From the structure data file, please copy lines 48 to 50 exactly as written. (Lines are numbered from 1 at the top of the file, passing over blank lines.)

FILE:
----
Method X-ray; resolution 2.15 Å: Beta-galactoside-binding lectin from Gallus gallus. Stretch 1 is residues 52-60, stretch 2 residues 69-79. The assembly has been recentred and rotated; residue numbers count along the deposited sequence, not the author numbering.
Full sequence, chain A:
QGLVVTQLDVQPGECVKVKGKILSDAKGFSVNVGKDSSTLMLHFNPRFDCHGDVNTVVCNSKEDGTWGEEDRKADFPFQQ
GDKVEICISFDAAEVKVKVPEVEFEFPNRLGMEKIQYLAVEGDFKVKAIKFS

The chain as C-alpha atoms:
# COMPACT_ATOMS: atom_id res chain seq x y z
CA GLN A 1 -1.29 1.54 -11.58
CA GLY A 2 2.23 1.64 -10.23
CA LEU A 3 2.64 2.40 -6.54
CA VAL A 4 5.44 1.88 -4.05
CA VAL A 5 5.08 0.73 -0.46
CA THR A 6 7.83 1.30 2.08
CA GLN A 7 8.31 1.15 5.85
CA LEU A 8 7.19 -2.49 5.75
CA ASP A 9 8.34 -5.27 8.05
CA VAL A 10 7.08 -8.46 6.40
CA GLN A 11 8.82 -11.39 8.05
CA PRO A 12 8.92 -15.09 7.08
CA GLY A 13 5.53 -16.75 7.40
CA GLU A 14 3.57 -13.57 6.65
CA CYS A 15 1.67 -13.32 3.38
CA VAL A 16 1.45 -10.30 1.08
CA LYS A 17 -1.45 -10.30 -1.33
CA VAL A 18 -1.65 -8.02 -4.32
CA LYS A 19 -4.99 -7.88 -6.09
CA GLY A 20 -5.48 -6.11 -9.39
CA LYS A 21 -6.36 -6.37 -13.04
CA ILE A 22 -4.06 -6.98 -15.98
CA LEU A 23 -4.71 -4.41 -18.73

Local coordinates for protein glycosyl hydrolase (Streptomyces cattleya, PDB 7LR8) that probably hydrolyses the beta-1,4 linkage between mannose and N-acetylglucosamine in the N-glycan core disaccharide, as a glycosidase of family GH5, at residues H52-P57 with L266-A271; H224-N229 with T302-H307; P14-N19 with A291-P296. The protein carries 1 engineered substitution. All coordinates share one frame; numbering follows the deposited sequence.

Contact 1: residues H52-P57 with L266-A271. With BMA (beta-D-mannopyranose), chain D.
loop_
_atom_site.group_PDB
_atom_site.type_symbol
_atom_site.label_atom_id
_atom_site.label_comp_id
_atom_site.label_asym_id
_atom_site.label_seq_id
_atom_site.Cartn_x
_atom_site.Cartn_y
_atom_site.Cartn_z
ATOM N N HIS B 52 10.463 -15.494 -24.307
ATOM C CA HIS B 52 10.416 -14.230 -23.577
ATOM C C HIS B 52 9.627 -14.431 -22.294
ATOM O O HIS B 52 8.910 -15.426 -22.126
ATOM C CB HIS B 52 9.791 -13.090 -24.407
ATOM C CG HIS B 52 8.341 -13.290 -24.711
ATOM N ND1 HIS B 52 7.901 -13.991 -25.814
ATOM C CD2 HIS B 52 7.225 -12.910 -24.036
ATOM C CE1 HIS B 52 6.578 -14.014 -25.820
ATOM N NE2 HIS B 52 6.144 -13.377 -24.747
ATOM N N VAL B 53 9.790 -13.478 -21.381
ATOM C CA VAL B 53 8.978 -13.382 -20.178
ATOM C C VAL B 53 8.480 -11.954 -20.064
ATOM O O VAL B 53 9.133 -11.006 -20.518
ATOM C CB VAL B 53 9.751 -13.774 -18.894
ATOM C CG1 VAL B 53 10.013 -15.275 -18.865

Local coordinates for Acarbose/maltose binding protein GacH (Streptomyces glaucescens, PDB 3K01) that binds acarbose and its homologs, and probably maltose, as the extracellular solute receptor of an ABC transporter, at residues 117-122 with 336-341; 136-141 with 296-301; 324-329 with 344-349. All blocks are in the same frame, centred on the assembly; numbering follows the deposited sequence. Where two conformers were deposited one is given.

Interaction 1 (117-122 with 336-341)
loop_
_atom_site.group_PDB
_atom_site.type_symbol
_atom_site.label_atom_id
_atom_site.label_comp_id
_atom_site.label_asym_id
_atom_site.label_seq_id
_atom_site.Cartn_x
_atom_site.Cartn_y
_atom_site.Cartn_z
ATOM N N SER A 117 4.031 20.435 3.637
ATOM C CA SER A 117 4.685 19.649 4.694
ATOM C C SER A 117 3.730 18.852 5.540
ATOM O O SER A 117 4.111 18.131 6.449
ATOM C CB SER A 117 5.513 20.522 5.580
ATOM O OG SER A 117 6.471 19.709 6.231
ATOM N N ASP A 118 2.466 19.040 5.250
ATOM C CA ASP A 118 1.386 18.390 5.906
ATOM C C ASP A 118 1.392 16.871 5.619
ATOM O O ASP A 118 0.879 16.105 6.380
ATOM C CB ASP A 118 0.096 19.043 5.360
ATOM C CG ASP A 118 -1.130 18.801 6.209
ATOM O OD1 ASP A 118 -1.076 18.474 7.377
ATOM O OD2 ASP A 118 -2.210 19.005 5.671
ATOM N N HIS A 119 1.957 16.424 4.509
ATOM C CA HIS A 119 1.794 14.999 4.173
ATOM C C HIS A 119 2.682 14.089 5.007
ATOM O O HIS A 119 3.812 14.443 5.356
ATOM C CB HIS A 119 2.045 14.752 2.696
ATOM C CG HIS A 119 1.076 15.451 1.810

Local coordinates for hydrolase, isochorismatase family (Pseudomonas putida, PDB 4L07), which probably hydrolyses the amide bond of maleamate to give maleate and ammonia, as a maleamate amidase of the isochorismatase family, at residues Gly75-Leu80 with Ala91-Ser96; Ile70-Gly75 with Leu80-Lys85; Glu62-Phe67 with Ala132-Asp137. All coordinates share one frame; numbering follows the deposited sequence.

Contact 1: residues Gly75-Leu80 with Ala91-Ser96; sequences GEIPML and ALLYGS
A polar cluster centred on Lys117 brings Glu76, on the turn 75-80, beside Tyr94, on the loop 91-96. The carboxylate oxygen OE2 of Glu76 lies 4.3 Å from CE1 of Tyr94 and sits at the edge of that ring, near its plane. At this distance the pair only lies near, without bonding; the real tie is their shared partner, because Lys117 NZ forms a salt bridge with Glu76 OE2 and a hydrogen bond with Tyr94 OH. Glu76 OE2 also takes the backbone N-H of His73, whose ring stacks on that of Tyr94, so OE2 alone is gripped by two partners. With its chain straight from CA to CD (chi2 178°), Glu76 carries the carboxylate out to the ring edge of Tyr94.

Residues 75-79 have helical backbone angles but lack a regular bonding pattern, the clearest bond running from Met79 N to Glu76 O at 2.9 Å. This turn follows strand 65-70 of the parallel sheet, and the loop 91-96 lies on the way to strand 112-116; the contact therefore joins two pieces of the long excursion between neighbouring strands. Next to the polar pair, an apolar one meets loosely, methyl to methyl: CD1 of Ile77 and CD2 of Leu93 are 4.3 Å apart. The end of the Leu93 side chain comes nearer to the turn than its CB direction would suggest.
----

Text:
ATOM N ND1 HIS B 52 7.901 -13.991 -25.814
ATOM C CD2 HIS B 52 7.225 -12.910 -24.036
ATOM C CE1 HIS B 52 6.578 -14.014 -25.820